Community Contributor | Jul 3, 2018 | 0
Offbeat – 31 January 2014
Pets should be valued as pets, not as social drawcards in the freak show of people trying to draw attention to themselves. My cruel mouth kept on wanting to ask if a human date was really that hard to arrange.
The rubbish truck is outside for early removal. The guys in the orange overalls are carting off the big green bins. The wheels rumble like thunder. It’s doggy heaven. The mutts have something to bark at that is more than a passing shadow or a stranger. Some of them, like the dog across the road are wise to the thing, and don’t bother to rouse themselves. The rest make sure that everyone knows they are there.
Those times when I have enough rubbish to put out on the pavement, I go outside as the truck passes to catch the bin on its way back. I see that the guys who empty them don’t carry sticks to chase away the dogs who are frantic to defend their turf.
The neighbourhood has changed a bit. The number of dogs on the road has declined. My former neighbours, the dog farmers, have moved somewhere else, so their small dogs aren’t around any more. The dogs up the hill and around that other corner don’t show themselves now. That leaves the two down the hill and left at the stop sign, They come out of their yard, but not much. Dogs like numbers, and two is hardly a pack, just a minor canine ambition.
The teeth and barks live behind walls and fences. Threat displays are limited to manic jumping. I try not to laugh when I see the teeth bouncing up and down. Dogs need their self respect.
Walls and fences go down well with me. The fact that the dogs are behind them, rather than running on the road says even more.
I have noticed that men let their dogs run on the road as a challenge to all. Call it a testosterone display by proxy, a territorial extension. They are probably an acknowledgment that peeing against a lamp post or a stop sign doesn’t scare off intruders. It doesn’t do much for virility either, especially if the tannies look over the wall and snigger.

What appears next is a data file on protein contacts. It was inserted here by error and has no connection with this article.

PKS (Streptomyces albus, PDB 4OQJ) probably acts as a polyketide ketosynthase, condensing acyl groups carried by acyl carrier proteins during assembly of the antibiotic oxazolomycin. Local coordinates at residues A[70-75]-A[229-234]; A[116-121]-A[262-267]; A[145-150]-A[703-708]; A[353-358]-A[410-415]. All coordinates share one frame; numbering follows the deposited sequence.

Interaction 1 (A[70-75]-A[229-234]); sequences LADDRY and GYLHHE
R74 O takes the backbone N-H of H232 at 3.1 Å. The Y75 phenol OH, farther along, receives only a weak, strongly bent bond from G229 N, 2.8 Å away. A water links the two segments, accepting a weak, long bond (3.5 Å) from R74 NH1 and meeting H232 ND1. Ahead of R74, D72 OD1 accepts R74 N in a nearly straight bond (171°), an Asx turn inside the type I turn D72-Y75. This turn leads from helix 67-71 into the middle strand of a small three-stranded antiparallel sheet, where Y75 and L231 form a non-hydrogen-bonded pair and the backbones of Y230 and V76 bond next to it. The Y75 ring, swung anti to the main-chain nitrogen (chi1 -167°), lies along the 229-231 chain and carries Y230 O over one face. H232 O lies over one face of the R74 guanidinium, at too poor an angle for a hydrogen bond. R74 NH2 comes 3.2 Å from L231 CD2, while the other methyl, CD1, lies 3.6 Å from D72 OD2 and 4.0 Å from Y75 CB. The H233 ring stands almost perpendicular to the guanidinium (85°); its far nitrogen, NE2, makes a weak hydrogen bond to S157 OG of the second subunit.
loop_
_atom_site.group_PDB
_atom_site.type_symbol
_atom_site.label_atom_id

Maybe the neighbourhood is maturing a bit, and the men are settling down, comfy in the knowledge that they belong here, and they don’t need to defend their patch of pavement with open gates that let the dogs loose. It feels good. It also makes it easier to go for a walk.
At a stage, it was quite a fashion statement to take dogs everywhere. People would show up with them at parties and on casual visits. Some nightspots, even outdoor restaurants, would allow certain canines and their owners to relax together. You could spot the owners. They glowed with a sense of smug satisfaction.
That owner could define himself as having a companion. The dog became a people magnet, and a draw for eyes, increasing the owner’s social standing. Something felt wrong about that. Pets should be valued as pets, not as social drawcards in the freak show of people trying to draw attention to themselves. My cruel mouth kept on wanting to ask if a human date was really that hard to arrange.
After a while the dogs were left at home. Lovers and families replaced them in the social sphere. That was a small mercy. I never enjoyed people showing up at my gate with man’s best friend. I had pets as well, still do, and the demand that I find a way to accommodate the unexpected furry guest for an evening, by shutting away a traumatised cat, is an irritating imposition.
I don’t know what happens nowadays. I am sure there are younger guys out there who insist that their canines are worthy companionship for everybody, and well trained. I don’t hang out in that age bracket. It doesn’t happen in my neighbourhood either. But for the two dogs around the corner, down the hill, the only other dogs, out of the gardens, are the ones on leashes, or the dog in the cul-de-sac, even further away, who joins in the fun with the kids. I need the presence of family dogs in my surroundings. Family dogs, the ones that are well-cared-for and kept behind fences are a sign that the neighbourhood has achieved the prosperity that makes a dog affordable. It also talks about the quality of the neighbourhood’s soul if animals are more than disposable items.
Dog’s are one of man’s best friends, just better at home, safe behind gates.